Throughout the war, the three Baltic states have supplied large amounts of defense, financial, and humanitarian aid to Ukraine while welcoming thousands of Ukrainian refugees. Estonia, Latvia, and Lithuania have also been very supportive of Ukraine’s EU and NATO membership bids. During a recent Kyiv visit, Estonian PM Kaja Kallas underlined this backing, commenting, “For peace in Europe, we need Ukraine in the EU and NATO. The way to lasting peace is to end grey areas in European security.”
In the South Caucasus region, Russia’s status has clearly been diminished by the invasion of Ukraine and the embarrassing failures of Putin’s once-vaunted military. The Kremlin has long served as peacekeeper and arbiter between Azerbaijan and Armenia in the region, maintaining a significant military presence in Armenia. However, the war in Ukraine has prevented Russia from fulfilling its commitments, with Moscow unable to stop renewed fighting. This has encouraged the Armenians to reconsider their relations with Russia.
With Russian influence in decline, the Armenian government has deepened cooperation with both the United States and the European Union, including the opening of a new EU Mission in Yerevan. Armenia has also begun to distance itself from the Collective Security Treaty Organization (CSTO), the Russia-led military bloc bringing together six former Soviet republics.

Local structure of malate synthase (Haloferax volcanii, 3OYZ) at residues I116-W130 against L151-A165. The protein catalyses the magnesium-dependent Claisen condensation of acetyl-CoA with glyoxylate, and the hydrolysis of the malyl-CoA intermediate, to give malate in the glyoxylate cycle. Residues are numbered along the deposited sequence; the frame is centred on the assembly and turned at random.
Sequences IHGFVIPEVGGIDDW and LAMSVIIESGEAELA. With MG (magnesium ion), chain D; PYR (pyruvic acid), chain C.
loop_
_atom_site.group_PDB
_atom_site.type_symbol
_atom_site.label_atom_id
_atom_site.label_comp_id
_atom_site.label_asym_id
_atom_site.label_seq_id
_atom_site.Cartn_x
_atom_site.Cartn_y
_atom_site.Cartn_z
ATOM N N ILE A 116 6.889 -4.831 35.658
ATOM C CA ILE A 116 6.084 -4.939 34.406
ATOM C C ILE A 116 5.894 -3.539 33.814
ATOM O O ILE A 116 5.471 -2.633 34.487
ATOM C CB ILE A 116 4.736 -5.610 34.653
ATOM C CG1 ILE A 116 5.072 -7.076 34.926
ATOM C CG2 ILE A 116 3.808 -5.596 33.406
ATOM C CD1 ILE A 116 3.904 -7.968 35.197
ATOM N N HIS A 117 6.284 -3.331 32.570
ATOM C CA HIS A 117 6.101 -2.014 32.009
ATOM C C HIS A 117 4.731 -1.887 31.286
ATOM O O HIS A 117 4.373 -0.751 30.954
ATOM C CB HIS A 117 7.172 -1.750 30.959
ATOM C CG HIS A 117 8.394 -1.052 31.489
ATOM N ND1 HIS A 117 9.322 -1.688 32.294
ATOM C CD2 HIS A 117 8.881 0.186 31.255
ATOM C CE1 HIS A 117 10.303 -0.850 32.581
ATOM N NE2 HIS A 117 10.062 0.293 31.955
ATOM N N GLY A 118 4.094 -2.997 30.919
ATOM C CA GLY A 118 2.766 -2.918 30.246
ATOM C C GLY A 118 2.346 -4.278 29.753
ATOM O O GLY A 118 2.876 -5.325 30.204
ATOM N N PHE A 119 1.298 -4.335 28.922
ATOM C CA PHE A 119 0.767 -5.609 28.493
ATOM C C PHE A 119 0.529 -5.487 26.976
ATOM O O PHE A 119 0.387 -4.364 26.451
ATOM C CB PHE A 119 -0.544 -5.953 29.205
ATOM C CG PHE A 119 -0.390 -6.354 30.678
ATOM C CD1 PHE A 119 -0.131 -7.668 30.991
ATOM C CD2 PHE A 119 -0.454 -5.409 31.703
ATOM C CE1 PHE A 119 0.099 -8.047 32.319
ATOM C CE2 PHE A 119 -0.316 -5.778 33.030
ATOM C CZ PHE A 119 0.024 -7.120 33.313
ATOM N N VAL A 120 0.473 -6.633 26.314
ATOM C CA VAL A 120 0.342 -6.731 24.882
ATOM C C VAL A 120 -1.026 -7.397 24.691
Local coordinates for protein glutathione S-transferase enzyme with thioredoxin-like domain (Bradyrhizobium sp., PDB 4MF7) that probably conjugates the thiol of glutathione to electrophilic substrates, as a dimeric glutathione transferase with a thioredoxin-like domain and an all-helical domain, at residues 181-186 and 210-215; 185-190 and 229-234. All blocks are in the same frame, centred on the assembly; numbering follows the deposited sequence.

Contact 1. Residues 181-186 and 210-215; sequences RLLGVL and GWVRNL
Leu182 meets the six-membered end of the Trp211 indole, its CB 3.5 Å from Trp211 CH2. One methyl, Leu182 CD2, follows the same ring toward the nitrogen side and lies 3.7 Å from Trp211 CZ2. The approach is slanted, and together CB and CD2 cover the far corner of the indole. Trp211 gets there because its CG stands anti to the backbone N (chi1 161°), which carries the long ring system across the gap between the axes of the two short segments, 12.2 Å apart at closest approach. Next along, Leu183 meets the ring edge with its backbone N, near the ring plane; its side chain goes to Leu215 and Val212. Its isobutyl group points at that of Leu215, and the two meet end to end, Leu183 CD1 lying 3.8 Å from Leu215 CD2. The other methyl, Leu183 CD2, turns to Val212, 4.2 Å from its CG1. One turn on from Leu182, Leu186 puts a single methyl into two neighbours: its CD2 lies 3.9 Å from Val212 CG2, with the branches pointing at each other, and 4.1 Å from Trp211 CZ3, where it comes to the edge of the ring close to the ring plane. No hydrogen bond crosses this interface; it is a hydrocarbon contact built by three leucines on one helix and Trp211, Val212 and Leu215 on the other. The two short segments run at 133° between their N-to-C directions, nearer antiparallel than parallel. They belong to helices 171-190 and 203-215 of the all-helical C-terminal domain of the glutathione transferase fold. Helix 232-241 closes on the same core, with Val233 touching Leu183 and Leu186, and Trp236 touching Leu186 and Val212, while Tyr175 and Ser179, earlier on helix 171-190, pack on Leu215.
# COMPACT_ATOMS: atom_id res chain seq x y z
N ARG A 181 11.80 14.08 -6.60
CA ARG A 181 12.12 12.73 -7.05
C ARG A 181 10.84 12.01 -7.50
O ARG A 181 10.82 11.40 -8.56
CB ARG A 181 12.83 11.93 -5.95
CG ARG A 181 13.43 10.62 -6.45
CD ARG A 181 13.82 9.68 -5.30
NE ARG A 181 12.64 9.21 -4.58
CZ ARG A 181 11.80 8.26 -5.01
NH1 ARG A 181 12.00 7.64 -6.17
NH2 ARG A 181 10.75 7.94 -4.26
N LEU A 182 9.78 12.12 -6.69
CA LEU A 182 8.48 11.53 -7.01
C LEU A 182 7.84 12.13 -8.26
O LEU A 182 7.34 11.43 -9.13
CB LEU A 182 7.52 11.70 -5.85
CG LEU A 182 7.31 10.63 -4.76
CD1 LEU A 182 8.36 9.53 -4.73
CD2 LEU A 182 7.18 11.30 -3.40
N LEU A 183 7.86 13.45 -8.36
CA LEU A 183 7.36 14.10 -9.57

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In Central Asia, the invasion of Ukraine has amplified existing distrust of Russia. This is most apparent in the region’s largest nation, Kazakhstan. Like Ukraine, Kazakhstan has a significant ethnic Russian population, leading to concerns that the country could become the next target of Russian imperial aggression. These fears have been further fueled by Kremlin propagandists, who have warned that Kazakhstan will pay a high price for the country’s alleged disloyalty to Moscow. Kazakh officials appear unmoved by these threats, and have recently canceled Victory Day celebrations for the second consecutive year in what many see as a direct snub to Putin.
Since the invasion of Ukraine began, Kazakhstan has attempted to strengthen ties with China, Turkey, the EU, and the US, while questioning its relationship with Russia and the CSTO. This geopolitical shift was perhaps most immediately obvious in summer 2022, when Kazakh President Kassym-Jomart Tokayev made international headlines by rejecting recognition of Russian territorial claims against Ukraine while standing alongside Putin at a flagship economic forum in Saint Petersburg.